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What Type of Oil Goes in a 1971 Super Beetle?

by Richard Rowe

The VW Beetle -- and the Super Beetle -- have long had a reputation for decades of reliable running. Much of that comes down to the simplicity of the air-cooled engine's design; but simplicity can be a double-edged sword when it comes to maintenance items like oil.

Engine Oil -- VW's Advice

VW was very proud of its engine's anywhere-anytime reputation, and its popularity all over the world. Beetles were designed to be run through the snow on sawdust and moose urine; maybe that's why the VW owner's manual said of oil changes: "The VW engine makes no demands in respect of engine oil quality, which cannot be fulfilled by every well known and popular brand." That's very diplomatic of VW, but real-world, decades-long experience with these engines show that they definitely have preferences in terms of engine oil. Also not mentioned by VW is the fact that these engines, which lack an oil filter, require changes every 3,000 miles religiously.

Weight

From negative 4 degrees Fahrenheit to 77 degrees, a 10W-30 or 10W-40 will suffice. If you never drop below 0 degrees, you can use a 15W-40 or 15W-50, and 20W-40 or 20W-50 will suffice if temps don't drop below 14 degrees Fahrenheit. These air-cooled engines tend to run hot, so don't use anything thinner than a -40 multigrade. You can use an old single viscosity oil like an SAE 20, 30, 40 or 50, but it'll only narrow the oil's operational range.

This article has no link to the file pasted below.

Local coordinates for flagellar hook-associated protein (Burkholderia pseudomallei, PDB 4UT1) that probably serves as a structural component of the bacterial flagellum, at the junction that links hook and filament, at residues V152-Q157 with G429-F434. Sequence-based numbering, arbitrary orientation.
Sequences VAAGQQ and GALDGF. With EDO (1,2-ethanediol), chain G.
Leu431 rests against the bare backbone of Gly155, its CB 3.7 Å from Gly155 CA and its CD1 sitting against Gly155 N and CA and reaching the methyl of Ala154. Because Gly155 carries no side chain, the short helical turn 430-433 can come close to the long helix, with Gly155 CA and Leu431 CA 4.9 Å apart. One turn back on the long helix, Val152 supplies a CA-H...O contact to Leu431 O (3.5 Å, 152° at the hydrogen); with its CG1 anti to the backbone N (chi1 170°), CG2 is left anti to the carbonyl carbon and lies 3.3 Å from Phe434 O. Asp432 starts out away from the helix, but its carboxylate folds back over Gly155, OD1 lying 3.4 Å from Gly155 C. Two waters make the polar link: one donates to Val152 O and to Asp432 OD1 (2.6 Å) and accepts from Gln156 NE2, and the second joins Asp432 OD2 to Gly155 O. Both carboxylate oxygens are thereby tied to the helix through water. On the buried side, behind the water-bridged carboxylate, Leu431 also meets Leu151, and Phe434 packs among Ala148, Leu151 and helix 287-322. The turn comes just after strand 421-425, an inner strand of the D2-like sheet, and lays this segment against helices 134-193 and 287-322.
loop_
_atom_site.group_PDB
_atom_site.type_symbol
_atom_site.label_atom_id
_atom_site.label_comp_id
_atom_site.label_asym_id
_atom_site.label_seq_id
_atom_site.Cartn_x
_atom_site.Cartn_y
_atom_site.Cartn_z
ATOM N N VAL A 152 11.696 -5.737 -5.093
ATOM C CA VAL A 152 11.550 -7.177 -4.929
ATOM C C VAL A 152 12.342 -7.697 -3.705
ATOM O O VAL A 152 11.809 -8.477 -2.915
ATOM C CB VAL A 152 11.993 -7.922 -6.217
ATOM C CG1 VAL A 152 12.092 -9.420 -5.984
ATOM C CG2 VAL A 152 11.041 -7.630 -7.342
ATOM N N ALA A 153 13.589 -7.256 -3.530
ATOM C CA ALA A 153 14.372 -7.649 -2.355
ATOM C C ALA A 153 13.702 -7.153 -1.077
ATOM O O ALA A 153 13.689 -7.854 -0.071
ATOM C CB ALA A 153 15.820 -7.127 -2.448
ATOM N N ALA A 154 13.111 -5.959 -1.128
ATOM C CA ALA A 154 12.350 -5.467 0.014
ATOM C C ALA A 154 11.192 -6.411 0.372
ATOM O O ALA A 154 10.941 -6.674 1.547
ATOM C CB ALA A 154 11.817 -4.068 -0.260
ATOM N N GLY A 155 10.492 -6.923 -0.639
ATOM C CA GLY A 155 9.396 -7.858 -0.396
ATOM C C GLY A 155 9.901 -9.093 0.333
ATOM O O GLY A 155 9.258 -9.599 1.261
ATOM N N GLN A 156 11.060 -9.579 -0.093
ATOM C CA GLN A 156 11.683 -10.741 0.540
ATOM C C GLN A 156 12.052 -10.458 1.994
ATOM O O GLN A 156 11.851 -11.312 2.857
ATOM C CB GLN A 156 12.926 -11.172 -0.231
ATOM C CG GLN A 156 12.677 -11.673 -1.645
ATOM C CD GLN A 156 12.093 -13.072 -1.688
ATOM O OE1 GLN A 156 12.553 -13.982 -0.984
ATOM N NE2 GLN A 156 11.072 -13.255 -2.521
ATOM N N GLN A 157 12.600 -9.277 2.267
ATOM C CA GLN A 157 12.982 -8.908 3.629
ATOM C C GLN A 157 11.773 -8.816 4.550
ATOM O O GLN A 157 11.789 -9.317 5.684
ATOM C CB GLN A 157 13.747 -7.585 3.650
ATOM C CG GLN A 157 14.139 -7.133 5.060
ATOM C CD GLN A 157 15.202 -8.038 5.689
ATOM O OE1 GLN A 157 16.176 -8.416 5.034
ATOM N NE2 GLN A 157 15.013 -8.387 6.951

Oil Type

The fact that the air-cooled engine lacks an oil filter really affects your engine oil choice. First, you'll need to use a "high detergent" oil that will keep sludge and soot suspended in the oil, and keep it from sticking to the inside of the engine. Some people prefer a heavy-duty diesel truck oil like Rotella T because it has very aggressive detergent packages that will keep the engine clean and happy, but a standard high-detergent automotive oil will suffice. If you're switching from standard to high-detergent oil, mix it half-and-half on the first oil change; you don't want all the sludge dissolving and breaking loose on one oil change. Don't bother with a synthetic. You have to change the oil every 3,000 miles to get rid of dissolved sludge, so the synthetic's ability to run 6,000 miles or more is wasted.

About the Author

Richard Rowe has been writing professionally since 2007, specializing in automotive topics. He has worked as a tractor-trailer driver and mechanic, a rigger at a fire engine factory and as a race-car driver and builder. Rowe studied engineering, philosophy and American literature at Central Florida Community College.

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